Sri Lanka: One Last Beach

It had been at least 2 or 3 weeks since I had laid on a beach doing absolutely nothing and, given the end of my trip was approaching and wintry England doesn’t lend itself to beach bumming, I decided to make the most of Sri Lanka’s gorgeous weather and headed to the east coast. From Jaffna, it was a pretty easy (but uncomfortable) bus ride (bus 89 I think) to the eastern city of Trincomalee, taking around 6-7 hours on a cramped, sweaty bus with Bollywood films blaring out and costing about LKR 260. Buses left for Trincomalee regularly and there’s a timetable up at the central bus station in Jaffna. The staff were very helpful.

My beach destination wasn’t Trincomalee itself. I was instead heading slightly north from there to the idyllic Nilaveli which involves getting a separate bus from Trincomalee bus station, or a tuk tuk (which should cost LKR 400-600 depending how well you haggle). The bus costed around LKR 40. The bus’ last stop isn’t Nilaveli but I can’t for the life of me remember where it was bound. Again, people at the bus station were more than happy to point out the correct bus. Even rejected tuk tuk drivers pointed out which bus to get on, which is not something I’m used to!

If you do head to Nilaveli, there’s only one place to stay: the Residence. Surely in the running for one of the best guesthouses I’ve ever stayed in, owners Liza and Ruwan made me feel perfectly at home and the other guests staying there made it a fantastic experience. Put this way: I intended to stay a couple of days and ended up staying for a week! Not only is the Residence just a 15 minute walk from Nilaveli’s beautiful beach, but they’ve also got an agreement with a hotel on the beach to let guests use their sun loungers and pool free of charge.

Nilaveli beach
Nilaveli beach

And what a beach it is! I’ve never seen a beach so big and so beautiful with so few people on it. The sand was soft, the water absolutely perfect and yet you didn’t have to fight to get a spot. If you saw more than half a dozen people at any one time, the beach was busy! As I was there in September, the season was changing as the eastern monsoon built up, but in the 7 days I was there, only 1 was overcast. Every other day was really beautiful. Just behind the Residence was a huge lagoon with breathtaking sunsets. It’s odd but parts of Sri Lanka have a real African feel to them. Looking out into the vast landscape as the sun came down certainly felt very African. We played Lion King songs to get into the zone.

There’s nothing else in Nilaveli – if you’re here, you’re here for the stunning beach. There are a couple of restaurants dotted about. Cafe Nilaveli is raved about but our group found it pretty ‘meh’. Just around the corner from the Residence is a tiny shack called ‘Taste of Asia’ which churns out the cheapest food with the reliable huge Sri Lankan portions. It was here that I tried my first ever kottu, where is shredded roti bread substitutes noodles in a stir fry type dish. It’s a big, stodgy, filling meal and more than filled me up each time. The devil chicken was another safe bet here.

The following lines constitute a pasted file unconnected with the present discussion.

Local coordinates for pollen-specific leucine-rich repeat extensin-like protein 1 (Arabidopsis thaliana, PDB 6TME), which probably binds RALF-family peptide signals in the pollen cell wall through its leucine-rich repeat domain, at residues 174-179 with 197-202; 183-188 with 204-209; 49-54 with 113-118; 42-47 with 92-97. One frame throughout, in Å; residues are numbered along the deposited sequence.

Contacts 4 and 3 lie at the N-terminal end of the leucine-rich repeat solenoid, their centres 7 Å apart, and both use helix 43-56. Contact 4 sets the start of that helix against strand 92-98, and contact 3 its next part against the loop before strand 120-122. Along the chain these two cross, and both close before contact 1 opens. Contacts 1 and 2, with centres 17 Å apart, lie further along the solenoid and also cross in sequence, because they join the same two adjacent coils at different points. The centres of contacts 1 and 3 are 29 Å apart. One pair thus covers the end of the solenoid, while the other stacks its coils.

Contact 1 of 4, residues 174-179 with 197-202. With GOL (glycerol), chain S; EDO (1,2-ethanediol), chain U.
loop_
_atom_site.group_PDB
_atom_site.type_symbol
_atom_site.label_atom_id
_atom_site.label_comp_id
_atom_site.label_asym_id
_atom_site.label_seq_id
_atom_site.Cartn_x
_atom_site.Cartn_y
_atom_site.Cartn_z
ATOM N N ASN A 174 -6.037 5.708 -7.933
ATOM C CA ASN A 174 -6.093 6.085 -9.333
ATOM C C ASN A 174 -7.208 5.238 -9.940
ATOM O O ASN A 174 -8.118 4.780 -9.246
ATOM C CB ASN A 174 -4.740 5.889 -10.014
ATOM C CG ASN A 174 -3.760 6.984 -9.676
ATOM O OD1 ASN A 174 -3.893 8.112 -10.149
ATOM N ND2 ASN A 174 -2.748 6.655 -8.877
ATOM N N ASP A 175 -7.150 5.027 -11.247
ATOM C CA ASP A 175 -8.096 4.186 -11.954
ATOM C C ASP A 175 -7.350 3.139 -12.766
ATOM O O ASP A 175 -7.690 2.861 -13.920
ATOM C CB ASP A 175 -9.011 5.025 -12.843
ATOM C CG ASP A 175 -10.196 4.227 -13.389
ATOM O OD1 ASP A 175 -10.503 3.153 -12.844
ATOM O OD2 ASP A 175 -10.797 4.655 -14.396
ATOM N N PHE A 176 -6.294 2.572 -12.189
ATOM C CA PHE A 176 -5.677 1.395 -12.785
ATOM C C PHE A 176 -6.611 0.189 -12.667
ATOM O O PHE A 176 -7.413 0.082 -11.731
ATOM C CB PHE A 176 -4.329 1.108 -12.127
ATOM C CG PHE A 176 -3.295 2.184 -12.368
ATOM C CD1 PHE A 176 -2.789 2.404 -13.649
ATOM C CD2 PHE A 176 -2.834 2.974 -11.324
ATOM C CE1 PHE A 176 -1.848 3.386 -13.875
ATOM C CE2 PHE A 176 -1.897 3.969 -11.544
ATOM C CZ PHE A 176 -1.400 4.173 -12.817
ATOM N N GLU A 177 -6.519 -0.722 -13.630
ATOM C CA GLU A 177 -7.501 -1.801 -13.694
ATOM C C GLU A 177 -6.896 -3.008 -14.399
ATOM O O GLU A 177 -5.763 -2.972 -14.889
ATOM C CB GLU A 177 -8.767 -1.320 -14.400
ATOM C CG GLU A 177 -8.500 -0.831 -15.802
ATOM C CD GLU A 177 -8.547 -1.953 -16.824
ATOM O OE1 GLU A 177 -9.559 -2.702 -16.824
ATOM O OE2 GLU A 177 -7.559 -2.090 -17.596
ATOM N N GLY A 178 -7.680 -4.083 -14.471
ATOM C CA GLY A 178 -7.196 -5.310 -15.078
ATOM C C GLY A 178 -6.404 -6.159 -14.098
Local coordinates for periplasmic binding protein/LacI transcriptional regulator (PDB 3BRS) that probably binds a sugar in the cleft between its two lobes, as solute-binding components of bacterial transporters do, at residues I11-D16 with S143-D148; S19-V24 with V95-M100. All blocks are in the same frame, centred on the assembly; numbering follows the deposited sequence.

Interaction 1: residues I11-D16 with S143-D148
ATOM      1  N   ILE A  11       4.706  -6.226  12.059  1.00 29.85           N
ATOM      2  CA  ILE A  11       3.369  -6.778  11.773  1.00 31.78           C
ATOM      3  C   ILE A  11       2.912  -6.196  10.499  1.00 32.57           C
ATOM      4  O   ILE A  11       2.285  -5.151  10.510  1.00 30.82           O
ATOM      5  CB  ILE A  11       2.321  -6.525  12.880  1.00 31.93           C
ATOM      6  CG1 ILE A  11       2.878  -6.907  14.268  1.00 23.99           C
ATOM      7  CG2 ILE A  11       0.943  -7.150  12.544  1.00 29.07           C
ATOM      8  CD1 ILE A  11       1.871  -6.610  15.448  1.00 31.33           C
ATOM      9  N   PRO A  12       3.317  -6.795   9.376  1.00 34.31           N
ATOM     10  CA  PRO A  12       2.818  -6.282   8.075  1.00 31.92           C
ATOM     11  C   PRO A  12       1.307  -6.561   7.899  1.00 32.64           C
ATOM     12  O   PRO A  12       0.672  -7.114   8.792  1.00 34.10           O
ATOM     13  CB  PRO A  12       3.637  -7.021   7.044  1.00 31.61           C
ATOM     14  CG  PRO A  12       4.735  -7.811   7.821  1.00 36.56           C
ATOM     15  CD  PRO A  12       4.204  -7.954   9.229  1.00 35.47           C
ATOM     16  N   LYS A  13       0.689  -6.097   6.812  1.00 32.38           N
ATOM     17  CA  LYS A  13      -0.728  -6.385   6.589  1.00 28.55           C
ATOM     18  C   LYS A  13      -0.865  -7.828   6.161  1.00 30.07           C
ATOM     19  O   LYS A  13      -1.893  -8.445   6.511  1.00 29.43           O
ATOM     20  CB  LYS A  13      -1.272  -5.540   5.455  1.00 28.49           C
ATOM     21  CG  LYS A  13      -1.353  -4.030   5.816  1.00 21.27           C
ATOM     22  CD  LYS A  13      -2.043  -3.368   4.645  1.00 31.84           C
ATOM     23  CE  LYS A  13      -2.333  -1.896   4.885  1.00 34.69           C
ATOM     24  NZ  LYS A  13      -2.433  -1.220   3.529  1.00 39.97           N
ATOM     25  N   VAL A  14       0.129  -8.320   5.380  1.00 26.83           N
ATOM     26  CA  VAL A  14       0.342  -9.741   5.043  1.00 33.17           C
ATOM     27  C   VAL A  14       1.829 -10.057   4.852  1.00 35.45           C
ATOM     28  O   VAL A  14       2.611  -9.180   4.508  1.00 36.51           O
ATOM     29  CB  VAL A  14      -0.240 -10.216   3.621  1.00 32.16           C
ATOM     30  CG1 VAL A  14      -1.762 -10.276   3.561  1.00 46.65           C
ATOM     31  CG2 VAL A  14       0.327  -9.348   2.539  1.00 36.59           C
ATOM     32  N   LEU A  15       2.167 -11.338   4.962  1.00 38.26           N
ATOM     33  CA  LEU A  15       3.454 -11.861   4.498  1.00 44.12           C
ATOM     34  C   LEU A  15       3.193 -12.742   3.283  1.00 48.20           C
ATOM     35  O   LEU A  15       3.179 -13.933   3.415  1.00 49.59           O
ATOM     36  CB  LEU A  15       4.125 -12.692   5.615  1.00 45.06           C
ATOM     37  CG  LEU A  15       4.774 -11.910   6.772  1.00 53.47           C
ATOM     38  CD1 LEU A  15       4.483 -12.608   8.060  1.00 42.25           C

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Sunset in the vast Sri Lankan wilderness.

When we weren’t sprawled on the beach, we were drinking and chatting. There was a really good crowd at the Residence – all the English seemed to congregate there at the same time. Liza and Ruwan were all too happy to pick up beers and other drinks for us and, every so often, brought out the BIG speakers so you knew it was going to be a heavy night. Ruwan very kindly kept plying me with his own supply of arrack (a rice wine type drink) the night before my early train, for which I’ll probably never forgive him.

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Nilaveli beach

Towards the end of my stay, Liza and Ruwan took a group of us (and one of their adorable dogs) to a secret beach just north of Nilaveli. It was deserted and absolutely stunning. We had a fantastic evening trying (and failing) to catch crabs and playing in the sea before watching the dazzling sunset. I had been in two minds whether to stay at the beach or head down to Kandy but this really cemented that staying had been by far the right decision. Good company, good beaches and good weather – what more could I ask for?

Unfortunately, all good things must come to an end and I had to head back to Colombo to catch my flight. Having still not been on a Sri Lankan train, which had been a real wish of mine, I decided to catch the indirect train from Trincomalee to Colombo. This was a bad idea. The first leg was OK, but the second part of the 9 hour daytime journey was cramped and uncomfortable from start to finish. It wasn’t particularly scenic and it definitely wasn’t enjoyable. Some journeys are made to be taken by bus and this is one of them. It’s a shame as train travel is my favourite kind, but there are much better ones to had.

Bad train experiences aside, I was really gutted to be leaving Sri Lanka. In the short time I’d been here, I’d met the most amazing people and experienced a real mix of stuff. There’s a tendency to look at Sri Lanka as just a more laid-back India, and whilst this is true to an extent, it also has so much more to it. I met people who had ended up staying for 3 months because they just couldn’t bear to leave. From archaeological wonders to gorgeous beaches to vast green landscapes, Sri Lanka packs a hell of a lot into a small island, and every experience you have will be topped off with a friendly Sri Lankan smile. It’s a wonderful country and I can’t wait to return.

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